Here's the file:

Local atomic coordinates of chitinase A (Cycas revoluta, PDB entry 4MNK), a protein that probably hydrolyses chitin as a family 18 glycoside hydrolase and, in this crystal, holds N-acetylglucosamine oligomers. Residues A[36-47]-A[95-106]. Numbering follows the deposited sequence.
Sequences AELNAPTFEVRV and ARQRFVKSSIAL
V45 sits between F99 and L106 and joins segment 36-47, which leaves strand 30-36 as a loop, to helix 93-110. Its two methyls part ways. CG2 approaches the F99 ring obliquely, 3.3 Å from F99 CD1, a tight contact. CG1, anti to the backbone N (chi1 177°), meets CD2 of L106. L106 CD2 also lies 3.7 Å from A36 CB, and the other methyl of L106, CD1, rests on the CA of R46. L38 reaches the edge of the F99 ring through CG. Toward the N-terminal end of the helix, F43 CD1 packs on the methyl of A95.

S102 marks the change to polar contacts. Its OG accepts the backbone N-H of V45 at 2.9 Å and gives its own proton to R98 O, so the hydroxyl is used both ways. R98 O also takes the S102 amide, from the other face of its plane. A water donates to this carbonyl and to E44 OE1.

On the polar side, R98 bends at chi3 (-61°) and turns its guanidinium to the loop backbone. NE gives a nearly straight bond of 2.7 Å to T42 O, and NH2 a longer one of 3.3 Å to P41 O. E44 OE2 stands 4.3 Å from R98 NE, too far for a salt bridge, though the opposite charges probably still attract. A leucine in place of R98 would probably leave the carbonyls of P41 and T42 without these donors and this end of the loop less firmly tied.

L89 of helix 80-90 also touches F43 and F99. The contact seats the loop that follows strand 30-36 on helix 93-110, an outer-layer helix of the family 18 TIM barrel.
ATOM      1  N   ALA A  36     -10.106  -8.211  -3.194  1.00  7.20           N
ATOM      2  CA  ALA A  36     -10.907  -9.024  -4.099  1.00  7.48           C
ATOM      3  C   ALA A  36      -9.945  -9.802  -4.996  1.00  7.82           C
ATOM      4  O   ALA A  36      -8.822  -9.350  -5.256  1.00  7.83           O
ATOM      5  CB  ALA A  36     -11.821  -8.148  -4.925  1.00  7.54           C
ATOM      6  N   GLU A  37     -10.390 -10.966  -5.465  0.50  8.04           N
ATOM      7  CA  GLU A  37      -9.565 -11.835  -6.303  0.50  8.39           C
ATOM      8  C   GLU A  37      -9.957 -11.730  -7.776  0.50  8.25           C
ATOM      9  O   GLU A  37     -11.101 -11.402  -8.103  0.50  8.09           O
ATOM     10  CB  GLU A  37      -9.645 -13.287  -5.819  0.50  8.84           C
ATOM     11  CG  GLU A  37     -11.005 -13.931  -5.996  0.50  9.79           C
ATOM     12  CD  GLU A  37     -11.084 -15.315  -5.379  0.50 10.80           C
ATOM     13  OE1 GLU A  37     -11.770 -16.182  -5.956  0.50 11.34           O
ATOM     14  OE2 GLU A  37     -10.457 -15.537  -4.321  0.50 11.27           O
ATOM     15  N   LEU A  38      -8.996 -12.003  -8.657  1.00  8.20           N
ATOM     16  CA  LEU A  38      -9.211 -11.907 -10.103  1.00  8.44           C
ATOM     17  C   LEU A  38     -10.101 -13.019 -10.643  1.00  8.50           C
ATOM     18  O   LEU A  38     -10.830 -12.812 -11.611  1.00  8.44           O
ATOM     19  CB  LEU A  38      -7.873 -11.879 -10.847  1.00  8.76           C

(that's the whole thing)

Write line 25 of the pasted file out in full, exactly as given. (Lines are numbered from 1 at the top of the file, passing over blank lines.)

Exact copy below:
ATOM     19  CB  LEU A  38      -7.873 -11.879 -10.847  1.00  8.76           C